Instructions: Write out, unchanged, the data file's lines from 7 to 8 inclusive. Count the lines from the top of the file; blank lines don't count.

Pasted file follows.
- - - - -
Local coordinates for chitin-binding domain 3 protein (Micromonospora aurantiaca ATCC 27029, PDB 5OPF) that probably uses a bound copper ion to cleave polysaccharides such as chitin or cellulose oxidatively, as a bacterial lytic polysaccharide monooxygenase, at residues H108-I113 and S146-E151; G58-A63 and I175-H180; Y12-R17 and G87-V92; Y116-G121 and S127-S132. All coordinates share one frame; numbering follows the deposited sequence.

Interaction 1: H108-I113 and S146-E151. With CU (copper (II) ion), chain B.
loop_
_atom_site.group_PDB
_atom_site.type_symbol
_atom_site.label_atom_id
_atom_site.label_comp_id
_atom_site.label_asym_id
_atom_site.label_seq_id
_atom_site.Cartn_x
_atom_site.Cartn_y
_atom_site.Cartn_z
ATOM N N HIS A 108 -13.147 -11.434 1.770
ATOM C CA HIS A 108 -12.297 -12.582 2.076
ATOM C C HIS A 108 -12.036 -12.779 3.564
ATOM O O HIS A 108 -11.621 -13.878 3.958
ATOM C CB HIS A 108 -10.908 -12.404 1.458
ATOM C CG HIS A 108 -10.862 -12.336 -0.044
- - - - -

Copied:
_atom_site.label_comp_id
_atom_site.label_asym_id